I don’t work with manufacturers
I have an ace up my sleeve when it comes to selecting which gear and software I use and that is I don’t work with any photography gear or software manufacturer. This means that I don’t have to review their gear or software, I don’t get sponsorship money from them, I don’t have to feature advertising on my site or anywhere else, and I don’t get free gear or software. Everything I use I paid for by myself and the reason why I use specific gear is because I like it not because I have a personal relationship with a company. Certainly, I have friends in the photographic industry. This is inevitable when you have been a professional for decades. However, these friendships are not influencing my decisions. I just like freedom. This is why I do this. I don’t like having someone telling me what gear or software to use. And I prefer to make money selling prints rather than getting money from sponsors.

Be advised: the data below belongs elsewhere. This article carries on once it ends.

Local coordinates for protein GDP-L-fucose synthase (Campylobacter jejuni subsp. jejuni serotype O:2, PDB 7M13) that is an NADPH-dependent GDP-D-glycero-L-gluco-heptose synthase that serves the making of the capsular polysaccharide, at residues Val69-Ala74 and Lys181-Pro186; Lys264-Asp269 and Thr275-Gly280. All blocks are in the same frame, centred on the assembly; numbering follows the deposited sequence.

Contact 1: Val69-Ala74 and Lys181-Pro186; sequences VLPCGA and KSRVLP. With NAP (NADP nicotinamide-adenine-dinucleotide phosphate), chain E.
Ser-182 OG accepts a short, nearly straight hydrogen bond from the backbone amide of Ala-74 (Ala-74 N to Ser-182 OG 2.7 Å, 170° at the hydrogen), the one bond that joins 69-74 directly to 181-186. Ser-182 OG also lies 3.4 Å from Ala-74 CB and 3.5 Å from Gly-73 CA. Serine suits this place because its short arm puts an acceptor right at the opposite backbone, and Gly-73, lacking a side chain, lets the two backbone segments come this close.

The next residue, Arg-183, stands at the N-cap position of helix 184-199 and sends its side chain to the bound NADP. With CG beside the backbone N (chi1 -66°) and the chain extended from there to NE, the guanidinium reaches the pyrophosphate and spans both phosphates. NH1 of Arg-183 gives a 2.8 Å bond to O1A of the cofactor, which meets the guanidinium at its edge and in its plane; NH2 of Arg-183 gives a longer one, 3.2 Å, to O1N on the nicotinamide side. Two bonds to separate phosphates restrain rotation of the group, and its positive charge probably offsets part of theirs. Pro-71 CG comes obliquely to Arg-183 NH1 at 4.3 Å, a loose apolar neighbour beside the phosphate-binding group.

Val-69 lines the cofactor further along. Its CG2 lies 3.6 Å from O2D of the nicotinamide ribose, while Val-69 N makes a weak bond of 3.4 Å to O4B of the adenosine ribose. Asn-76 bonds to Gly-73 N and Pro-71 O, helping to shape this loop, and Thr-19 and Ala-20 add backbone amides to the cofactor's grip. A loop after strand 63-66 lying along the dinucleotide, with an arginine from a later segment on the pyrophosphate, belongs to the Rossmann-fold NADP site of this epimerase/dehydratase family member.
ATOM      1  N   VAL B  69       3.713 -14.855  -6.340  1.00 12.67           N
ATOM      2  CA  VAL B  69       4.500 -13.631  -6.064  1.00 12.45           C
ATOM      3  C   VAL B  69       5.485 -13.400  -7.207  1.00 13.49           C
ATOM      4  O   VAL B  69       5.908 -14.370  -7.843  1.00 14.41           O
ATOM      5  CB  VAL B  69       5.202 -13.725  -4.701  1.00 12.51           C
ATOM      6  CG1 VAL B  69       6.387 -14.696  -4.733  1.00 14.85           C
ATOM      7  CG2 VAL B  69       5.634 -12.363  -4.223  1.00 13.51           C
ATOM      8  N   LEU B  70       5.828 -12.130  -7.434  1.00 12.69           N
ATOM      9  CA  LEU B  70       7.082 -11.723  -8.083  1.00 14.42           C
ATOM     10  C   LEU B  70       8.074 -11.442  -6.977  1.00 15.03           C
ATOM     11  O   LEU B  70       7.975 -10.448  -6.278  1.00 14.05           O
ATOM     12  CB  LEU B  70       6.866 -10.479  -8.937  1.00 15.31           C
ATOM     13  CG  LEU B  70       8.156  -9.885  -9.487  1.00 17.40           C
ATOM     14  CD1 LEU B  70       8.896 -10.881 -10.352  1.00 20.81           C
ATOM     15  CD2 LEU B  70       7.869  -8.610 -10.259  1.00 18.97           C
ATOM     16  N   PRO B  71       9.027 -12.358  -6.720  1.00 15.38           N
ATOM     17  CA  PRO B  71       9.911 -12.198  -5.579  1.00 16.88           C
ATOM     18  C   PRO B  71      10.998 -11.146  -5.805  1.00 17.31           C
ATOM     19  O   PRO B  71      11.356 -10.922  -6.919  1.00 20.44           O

Photographing what matters, not everything we see
The key element here is the necessity to focus on a project instead of taking photographs of ‘everything that catches our eyes’ which is what we naturally do if our energy is not channelled in a specific direction. This specific direction is working on a project that we design, plan and complete within a specific time frame.
When we focus on a project we let go of the obsession to purchase gear because our attention is focused on completing the project instead of looking for more gear. Working on a project is rewarding because the outcome of a project is a body of work that is coherent, focused and ready to be shown to others without the need to explain what it is about. If the project is done well, which it will be if you follow my teaching, then it is self explanatory. It stands as testimony to our vision, our skills and our passion for photography. It is something we can leave behind. It becomes part of our legacy. It stands as a body of work that we are proud of.